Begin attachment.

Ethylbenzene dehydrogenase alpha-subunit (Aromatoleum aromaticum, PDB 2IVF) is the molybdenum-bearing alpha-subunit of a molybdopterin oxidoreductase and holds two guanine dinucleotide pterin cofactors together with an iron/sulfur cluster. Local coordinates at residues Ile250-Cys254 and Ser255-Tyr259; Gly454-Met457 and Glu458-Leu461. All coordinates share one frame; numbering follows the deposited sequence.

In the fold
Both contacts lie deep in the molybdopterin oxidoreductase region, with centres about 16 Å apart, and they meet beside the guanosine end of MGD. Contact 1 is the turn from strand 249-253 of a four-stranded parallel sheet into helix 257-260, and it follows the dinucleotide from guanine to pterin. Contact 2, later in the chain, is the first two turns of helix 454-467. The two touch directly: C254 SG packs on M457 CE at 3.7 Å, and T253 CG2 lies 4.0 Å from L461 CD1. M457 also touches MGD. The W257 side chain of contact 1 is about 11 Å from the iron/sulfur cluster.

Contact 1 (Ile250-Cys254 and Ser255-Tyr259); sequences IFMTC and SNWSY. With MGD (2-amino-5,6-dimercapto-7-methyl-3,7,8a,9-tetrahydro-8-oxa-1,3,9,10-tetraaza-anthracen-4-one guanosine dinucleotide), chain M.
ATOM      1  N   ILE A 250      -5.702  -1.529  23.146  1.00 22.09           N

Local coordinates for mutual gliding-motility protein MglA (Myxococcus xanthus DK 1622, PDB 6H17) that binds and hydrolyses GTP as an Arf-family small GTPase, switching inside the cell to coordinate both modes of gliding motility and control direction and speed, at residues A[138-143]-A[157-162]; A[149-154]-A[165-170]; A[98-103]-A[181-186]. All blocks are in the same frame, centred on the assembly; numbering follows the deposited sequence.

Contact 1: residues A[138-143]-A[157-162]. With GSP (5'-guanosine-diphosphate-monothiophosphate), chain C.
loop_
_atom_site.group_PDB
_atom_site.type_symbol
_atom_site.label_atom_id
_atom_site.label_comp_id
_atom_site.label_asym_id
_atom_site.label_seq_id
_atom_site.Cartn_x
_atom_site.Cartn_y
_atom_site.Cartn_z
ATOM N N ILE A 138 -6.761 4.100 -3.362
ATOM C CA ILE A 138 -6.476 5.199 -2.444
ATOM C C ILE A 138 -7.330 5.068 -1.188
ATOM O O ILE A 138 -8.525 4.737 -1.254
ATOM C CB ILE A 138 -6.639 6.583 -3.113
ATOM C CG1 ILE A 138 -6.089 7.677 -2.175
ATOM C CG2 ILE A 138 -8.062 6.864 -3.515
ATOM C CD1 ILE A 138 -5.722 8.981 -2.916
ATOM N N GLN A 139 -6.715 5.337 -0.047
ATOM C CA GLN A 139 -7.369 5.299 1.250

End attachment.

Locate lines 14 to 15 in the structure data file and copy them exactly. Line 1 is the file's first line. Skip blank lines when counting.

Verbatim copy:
_atom_site.label_seq_id
_atom_site.Cartn_x